Pioneering feminist demonstrators, belittled by cheap entertainers in the 1960s, proved to be the leading edge of a transformative movement which altered our public and private lives. The Stonewall "riots" of 1969 signaled the start of a gay rights movement that has profoundly affected both our culture and our politics. (A majority of Americans support gay marriage, according to polls, up from 27 percent less than 20 years ago.)
Each of these dramatic outcomes was made possible by committed citizen-activists.
That's why they're frightened. That's why they deployed the national security apparatus against the Occupy movement. That's why they're taking draconian steps against North Carolina's Moral Monday movement.
Sometimes it begins with a demonstration, sometimes just with phone calls or emails to an elected official. But from the Triangle Shirtwaist marches to Hoovervilles, from women's rights marches to civil rights sit-ins, progress has always begun with a handful of determined citizens. As Fall brings us the resumption of Washington's "Grand Bargain" talks, will you be one of the them?
It's true that cynicism is still an option. But, as Henry Ward Beecher said, the cynic "is the human owl, vigilant in darkness and blind to light, mousing for vermin, and never seeing noble game."
Beecher knew something about fighting cynicism. He was the New England clergyman who backed causes so hopeless he was mocked for supporting them, causes like the abolition of slavery or giving women the right to vote.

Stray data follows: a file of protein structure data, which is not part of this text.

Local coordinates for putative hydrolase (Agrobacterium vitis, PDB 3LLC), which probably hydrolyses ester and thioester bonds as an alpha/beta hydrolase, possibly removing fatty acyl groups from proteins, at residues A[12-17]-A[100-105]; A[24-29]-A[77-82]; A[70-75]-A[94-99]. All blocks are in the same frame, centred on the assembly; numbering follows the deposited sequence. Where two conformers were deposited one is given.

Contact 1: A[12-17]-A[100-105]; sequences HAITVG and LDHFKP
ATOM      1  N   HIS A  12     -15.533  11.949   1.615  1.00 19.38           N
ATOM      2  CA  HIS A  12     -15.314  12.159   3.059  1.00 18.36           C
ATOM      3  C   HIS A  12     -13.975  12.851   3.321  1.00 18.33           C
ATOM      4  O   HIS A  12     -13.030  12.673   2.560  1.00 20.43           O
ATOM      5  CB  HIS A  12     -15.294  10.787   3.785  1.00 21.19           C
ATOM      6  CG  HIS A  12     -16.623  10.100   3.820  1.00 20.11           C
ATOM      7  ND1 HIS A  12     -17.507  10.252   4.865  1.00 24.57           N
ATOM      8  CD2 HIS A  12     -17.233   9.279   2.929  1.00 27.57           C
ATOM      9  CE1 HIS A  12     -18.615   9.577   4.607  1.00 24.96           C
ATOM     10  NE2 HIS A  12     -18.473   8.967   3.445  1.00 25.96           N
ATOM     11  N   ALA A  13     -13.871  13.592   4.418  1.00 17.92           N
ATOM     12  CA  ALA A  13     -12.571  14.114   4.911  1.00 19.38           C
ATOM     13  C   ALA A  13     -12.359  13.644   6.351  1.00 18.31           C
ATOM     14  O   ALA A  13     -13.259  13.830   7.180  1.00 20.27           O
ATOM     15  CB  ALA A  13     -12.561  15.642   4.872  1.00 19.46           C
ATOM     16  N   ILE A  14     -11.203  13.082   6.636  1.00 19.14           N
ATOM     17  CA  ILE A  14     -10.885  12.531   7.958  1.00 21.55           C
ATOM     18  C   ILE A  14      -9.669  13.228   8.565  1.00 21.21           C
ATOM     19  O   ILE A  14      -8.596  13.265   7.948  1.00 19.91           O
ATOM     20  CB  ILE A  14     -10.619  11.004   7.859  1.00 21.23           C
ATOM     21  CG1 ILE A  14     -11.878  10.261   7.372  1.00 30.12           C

They want you to think things are hopeless. "A true revolution of values," said Dr. King, "will soon look uneasily on the glaring contrast of poverty and wealth." Today that contrast is greater than at any time in modern history. But history shows us that pessimism and cynicism are fatal -- and unforced -- errors. They're also betrayals of our duty: to future generations, to our fellow human beings, and to ourselves.
"Cynicism," said Norman Cousins, "is intellectual treason."
They were afraid of Occupy. They're afraid of you. That's because citizens have more power than we think. Their greatest weapon, the one weapon that's even more powerful than a corrupt political process or a blinder-wearing, misleading media, is our own cynicism. We need to disarm it before it disarms us.
A mobilized public can change the world at any moment. Those who oppose your cause know that.
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